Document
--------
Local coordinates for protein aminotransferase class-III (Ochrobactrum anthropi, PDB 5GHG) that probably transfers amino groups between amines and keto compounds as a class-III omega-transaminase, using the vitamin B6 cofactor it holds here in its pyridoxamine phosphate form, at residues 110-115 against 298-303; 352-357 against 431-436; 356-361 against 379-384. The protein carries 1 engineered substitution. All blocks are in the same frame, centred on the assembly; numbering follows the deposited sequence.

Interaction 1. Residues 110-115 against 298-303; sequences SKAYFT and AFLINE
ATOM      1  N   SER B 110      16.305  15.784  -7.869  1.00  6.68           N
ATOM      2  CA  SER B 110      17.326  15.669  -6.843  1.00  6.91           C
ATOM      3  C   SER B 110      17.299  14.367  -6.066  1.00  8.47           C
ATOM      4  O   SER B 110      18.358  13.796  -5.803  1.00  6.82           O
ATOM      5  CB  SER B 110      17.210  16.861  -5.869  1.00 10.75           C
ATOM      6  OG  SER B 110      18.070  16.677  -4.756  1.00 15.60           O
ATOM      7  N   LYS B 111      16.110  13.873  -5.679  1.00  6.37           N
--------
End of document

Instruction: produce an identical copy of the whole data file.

Local coordinates for protein aminotransferase class-III (Ochrobactrum anthropi, PDB 5GHG) that probably transfers amino groups between amines and keto compounds as a class-III omega-transaminase, using the vitamin B6 cofactor it holds here in its pyridoxamine phosphate form, at residues 110-115 against 298-303; 352-357 against 431-436; 356-361 against 379-384. The protein carries 1 engineered substitution. All blocks are in the same frame, centred on the assembly; numbering follows the deposited sequence.

Interaction 1. Residues 110-115 against 298-303; sequences SKAYFT and AFLINE
ATOM      1  N   SER B 110      16.305  15.784  -7.869  1.00  6.68           N
ATOM      2  CA  SER B 110      17.326  15.669  -6.843  1.00  6.91           C
ATOM      3  C   SER B 110      17.299  14.367  -6.066  1.00  8.47           C
ATOM      4  O   SER B 110      18.358  13.796  -5.803  1.00  6.82           O
ATOM      5  CB  SER B 110      17.210  16.861  -5.869  1.00 10.75           C
ATOM      6  OG  SER B 110      18.070  16.677  -4.756  1.00 15.60           O
ATOM      7  N   LYS B 111      16.110  13.873  -5.679  1.00  6.37           N